Last week, I discussed whether the credit crunch would have an impact (positive or negative) on the world and field of social entrepreneurship. In a post before that, I’d asked if CSR would be the first thing to be cut in times of trouble….
And the analysis continues to flow: on the one hand, there are those who claim the credit crunch will encourage more social entrepreneurs to look at their financial viability first; on the other, reduced business spending on this sector is described as ‘inevitable’ by Business in the Community, whilst others point to the lack of available credit for any type of enterprise.
Is there a ‘perfect storm’ coming for social entrepreneurs where public sector spending will be cut (due to national debt, downturn in economy, new government) and private sector credit / sponsorship will be radically reduced, and trusts + foundations will give less because of the declining value of their endowments….oh, and the public will have less to spend on retail if that’s your model.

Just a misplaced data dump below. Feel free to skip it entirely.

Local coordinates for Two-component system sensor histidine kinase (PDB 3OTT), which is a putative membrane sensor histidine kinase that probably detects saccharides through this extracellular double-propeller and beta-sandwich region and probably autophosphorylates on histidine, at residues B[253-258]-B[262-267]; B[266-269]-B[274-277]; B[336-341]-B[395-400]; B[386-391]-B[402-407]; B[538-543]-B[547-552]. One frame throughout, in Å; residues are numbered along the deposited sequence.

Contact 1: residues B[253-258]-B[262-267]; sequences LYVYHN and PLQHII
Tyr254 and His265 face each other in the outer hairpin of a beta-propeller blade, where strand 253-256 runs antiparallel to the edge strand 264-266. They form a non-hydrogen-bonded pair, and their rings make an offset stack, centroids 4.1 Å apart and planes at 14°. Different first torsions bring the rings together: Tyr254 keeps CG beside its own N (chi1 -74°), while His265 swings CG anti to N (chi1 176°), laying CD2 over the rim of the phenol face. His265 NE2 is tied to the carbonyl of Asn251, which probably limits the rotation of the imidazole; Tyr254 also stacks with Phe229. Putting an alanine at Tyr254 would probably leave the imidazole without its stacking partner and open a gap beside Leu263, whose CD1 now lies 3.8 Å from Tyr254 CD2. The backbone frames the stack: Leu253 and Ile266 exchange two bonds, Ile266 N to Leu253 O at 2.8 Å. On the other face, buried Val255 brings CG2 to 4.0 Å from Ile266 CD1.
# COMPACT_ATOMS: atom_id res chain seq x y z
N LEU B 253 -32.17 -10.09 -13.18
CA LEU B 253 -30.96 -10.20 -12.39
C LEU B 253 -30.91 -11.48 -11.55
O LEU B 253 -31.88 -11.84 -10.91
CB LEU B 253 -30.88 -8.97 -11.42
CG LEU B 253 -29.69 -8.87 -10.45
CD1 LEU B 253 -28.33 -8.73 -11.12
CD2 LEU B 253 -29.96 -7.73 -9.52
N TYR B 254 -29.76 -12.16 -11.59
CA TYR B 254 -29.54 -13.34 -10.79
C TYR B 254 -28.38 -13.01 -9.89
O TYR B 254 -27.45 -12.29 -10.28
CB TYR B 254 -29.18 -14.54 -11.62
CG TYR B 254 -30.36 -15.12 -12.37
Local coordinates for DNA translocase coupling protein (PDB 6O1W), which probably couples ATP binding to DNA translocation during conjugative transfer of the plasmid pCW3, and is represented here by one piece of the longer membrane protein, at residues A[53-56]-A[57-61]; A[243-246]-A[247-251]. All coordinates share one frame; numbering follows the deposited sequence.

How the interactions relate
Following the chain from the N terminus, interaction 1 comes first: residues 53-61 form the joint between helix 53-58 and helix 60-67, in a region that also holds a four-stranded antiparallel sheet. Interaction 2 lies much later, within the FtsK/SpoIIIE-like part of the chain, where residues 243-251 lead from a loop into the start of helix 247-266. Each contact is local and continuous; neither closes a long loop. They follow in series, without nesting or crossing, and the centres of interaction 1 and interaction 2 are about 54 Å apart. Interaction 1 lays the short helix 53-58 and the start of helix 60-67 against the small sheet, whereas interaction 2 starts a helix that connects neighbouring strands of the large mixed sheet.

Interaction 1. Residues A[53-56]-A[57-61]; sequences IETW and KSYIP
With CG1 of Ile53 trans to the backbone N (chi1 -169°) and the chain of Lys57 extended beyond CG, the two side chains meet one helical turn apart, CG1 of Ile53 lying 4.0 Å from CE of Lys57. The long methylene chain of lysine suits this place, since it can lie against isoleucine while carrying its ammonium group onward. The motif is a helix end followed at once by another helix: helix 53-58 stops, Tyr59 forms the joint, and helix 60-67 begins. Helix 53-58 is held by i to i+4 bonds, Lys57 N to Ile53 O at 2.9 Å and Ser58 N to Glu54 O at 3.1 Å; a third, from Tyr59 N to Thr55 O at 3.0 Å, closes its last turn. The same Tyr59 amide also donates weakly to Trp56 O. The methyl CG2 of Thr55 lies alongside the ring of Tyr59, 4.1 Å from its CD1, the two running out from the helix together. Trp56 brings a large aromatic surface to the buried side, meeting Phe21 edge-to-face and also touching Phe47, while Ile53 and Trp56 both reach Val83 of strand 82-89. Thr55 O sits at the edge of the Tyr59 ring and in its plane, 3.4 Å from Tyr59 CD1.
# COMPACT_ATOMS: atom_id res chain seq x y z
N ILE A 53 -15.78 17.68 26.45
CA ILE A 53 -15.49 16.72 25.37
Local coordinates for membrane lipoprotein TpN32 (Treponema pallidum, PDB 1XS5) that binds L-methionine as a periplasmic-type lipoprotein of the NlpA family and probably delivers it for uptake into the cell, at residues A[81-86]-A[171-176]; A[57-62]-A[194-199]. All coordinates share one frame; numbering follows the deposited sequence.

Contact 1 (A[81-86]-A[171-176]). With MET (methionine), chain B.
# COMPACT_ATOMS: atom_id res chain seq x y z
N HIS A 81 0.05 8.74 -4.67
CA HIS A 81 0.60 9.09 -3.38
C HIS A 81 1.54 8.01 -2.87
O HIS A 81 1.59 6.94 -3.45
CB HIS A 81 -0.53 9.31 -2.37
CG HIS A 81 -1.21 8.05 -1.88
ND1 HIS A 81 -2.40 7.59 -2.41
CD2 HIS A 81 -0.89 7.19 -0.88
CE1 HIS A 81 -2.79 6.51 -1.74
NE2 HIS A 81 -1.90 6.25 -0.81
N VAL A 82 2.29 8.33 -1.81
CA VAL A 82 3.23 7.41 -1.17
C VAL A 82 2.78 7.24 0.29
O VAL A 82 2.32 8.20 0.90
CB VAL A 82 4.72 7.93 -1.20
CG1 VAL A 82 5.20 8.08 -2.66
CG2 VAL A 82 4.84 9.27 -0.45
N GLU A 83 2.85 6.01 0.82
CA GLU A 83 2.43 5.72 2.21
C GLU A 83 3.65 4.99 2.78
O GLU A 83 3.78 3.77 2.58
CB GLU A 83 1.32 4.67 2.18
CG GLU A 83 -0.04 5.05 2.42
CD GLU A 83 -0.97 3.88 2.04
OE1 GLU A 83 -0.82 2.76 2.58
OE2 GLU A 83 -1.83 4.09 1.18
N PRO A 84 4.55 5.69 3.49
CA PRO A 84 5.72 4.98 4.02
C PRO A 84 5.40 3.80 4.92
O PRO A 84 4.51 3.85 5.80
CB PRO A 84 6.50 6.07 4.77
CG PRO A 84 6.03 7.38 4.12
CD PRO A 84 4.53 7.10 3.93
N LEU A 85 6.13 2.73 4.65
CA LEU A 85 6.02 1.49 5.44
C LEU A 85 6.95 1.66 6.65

Or has the movement made enough traction in enough areas for the majority to make it through and access the funds and support they need? Will the persistent, committed, resourceful, innovative, dynamic social entrepreneurs survive and even thrive in the hard times? Possibly….and it is they who will benefit if (and when?) this holed tanker starts to turn round. It is the time for the hard-headed side of the social entrepreneur, not just the high-minded side.
Interestingly, as Servane from Ogunte points out in this comment, it may well be those who (contrary to efficient bottom lines) invest in leadership, in soft skills, networking and communication that do best. Never has there been a greater need to differentiate and communicate why it should be you / your organisation, and never a greater need for leadership, or strong relationships. Or, to continue the laboured ‘storm / tanker’ metaphor, for inspired captaincy on the bridge to hold it all together.